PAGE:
Bill Gates said most people overestimate what can be achieved in a year but underestimate what can be achieved in 5 or 10 years.
Fridays at Fourteen Forty mean Chinese food for lunch day, we all eat it and all eat the same meal. When I brought bowls to the office to take down to the Harmony Palace, Sam and Chris looked at me as though it was a waste of time. Sure what does 1 Chinese meal a week matter – it’s only 6 or 7 small containers? Well, maybe if it’s a one-off, it doesn’t, but it’s not a one-off, it’s routine and if we take our bowls back to the takeaway for a year, that’s 350 containers a year. And if you follow through to Bill Gates 10 year projection, the number of containers not going to landfill is clearly substantial.
Long term goals are made up of small gains or wins. There is no one thing we can do today to create a sustainable sales pipeline. But we can take control of our Google My Business today, we can go to a networking meeting tomorrow. Write a LinkedIn post or blog to let people know what your company has been delivering recently.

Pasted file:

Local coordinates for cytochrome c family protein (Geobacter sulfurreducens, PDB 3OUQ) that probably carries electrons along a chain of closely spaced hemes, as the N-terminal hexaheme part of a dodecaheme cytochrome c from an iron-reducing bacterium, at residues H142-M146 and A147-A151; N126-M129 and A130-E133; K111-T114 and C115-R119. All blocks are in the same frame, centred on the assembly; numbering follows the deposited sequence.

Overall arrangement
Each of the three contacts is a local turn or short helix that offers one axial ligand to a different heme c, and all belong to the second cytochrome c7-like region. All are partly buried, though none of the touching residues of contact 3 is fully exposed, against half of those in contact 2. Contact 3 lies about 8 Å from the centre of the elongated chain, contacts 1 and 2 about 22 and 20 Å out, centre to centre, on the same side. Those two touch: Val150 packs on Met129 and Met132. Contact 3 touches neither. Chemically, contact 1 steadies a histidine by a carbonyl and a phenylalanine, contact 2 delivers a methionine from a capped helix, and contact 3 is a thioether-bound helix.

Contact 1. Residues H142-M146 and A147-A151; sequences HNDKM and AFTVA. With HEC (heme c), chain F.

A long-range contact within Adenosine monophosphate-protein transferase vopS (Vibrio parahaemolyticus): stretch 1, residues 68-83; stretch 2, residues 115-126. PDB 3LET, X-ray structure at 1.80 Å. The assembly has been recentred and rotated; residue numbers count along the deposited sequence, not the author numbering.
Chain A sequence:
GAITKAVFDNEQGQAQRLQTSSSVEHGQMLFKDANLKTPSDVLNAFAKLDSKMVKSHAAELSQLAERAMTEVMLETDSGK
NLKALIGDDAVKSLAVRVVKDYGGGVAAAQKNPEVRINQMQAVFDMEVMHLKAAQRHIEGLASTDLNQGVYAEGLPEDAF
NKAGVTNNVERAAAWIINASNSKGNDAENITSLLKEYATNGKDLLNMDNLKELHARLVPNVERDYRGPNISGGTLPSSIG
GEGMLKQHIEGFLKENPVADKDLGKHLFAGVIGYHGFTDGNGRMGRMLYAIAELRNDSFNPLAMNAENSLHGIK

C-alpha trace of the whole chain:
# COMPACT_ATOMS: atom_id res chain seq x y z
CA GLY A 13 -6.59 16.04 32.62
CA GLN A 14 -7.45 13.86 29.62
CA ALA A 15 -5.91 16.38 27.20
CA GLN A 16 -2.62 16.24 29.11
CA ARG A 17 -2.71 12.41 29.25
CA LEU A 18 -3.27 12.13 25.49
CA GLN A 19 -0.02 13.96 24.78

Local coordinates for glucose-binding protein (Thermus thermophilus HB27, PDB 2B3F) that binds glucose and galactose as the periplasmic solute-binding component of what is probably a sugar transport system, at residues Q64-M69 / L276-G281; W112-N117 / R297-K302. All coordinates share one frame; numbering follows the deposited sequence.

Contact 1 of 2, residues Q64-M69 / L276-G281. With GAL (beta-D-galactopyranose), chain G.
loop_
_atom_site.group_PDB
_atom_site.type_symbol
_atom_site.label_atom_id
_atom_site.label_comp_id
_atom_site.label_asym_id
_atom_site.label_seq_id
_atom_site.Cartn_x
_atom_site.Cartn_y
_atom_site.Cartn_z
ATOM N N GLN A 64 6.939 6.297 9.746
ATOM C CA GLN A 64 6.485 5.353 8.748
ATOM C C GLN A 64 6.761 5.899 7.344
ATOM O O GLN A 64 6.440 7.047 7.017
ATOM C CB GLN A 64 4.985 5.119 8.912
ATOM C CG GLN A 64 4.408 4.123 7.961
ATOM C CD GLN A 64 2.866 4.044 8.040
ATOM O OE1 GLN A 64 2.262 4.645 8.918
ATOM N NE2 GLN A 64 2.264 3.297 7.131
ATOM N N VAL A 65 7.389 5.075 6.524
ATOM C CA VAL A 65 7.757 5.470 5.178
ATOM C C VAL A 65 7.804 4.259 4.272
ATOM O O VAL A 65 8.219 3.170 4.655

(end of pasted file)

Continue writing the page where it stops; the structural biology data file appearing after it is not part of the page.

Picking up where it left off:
Sir Dave Brailsford from Team Sky once said: “The whole principle of marginal gains came from the idea that if you broke down everything that could impact on a cycling performance — absolutely everything you could think of — and then you improved everything little thing by 1%, when you clump it all together, you’re going to get quite a significant increase in performance.”
The thing with marginal gains is that you don’t see them straight away, you need to look at the big picture and the end result.
So think about a small change (and quite often its an easy change) you can make today. Take control of your Google My Business for example. It won’t change your world today, but it will make a small difference in the long run, and when combined with lots of 1% improvements you start seeing that big difference that British Cycling and Team Sky saw.